Britain can step in to get more women in top finance jobs

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Workers walk to work during the morning rush hour in the Canary Wharf financial district in London, Britain January 26, 2017. REUTERS / Eddie Keogh

Workers walk to work during the morning rush hour in London’s Canary Wharf financial district

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LONDON (Reuters) – UK banks, insurers and other financial firms may need to set tougher targets to attract women to top positions, UK Financial Services Minister John Glen said on Tuesday.

Some 300 financial companies have publicly adhered to the Voluntary Charter for Women in Finance launched in 2016 by the Ministry of Finance. In 2015, only 14% of the members of the executive committee were women.

The number of registrants compares to just over 200 companies in March of last year, when a review found that progress towards meeting targets by 2020 was slow.

Glen said he will be looking at a progress review in March, which will give the latest figures on how each company that has signed up is progressing towards their internal goals.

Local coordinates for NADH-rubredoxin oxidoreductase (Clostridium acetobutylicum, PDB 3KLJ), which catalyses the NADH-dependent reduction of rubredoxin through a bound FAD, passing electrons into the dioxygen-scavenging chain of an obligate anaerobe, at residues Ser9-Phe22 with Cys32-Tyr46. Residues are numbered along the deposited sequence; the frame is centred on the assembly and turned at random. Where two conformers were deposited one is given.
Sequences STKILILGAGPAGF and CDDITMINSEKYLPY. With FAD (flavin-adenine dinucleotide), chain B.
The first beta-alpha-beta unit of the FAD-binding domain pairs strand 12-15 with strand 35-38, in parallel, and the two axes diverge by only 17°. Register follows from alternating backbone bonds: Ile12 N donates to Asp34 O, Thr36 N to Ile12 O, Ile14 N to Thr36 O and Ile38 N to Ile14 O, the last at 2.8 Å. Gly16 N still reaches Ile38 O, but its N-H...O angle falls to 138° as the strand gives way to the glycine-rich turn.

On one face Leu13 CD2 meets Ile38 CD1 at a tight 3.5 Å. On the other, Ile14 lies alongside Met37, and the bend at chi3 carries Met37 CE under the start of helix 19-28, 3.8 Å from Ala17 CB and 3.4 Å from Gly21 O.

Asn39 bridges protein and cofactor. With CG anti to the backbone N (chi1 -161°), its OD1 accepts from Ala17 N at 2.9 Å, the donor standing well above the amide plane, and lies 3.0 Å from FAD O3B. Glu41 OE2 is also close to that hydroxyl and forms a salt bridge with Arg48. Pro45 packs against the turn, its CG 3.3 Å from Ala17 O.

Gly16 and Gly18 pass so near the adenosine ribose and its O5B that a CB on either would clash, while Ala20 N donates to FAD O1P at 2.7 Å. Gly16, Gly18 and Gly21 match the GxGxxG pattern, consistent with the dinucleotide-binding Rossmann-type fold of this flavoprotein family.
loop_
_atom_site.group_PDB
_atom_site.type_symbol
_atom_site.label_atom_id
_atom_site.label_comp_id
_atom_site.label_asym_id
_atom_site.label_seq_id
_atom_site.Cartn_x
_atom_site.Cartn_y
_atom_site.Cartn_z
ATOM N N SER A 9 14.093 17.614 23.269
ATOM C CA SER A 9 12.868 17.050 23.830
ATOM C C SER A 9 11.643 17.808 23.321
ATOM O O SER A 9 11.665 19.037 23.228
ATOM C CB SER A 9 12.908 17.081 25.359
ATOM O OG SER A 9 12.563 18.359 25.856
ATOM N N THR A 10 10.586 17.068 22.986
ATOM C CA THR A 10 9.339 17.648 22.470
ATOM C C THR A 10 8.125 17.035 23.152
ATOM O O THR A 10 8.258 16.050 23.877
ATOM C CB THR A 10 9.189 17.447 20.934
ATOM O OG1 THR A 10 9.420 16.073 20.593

But there may still be a long way to go to increase the number of women in leadership positions, the minister said at a diversity conference hosted by retail investment organization PIMFA.

“I’m not going to hold back as we look at next month’s report, and we look at what other interventions are needed by the government to take a meaningful step forward in this critical area,” said Glen.

“The focus now needs to be on how to maximize its impact. I think we’re doing that by pushing ourselves to bigger goals through the use of evidence-based interventions.”

The companies that have signed the charter set their own internal objectives in terms of gender diversity and publish them.

The charter aims for a gender balance at all levels of a company, starting with having internal objectives of diversity and publication of progress each year, with the remuneration of senior executives being linked to the achievement of the objectives.

(Reporting by Huw Jones; Editing by Catherine Evans)


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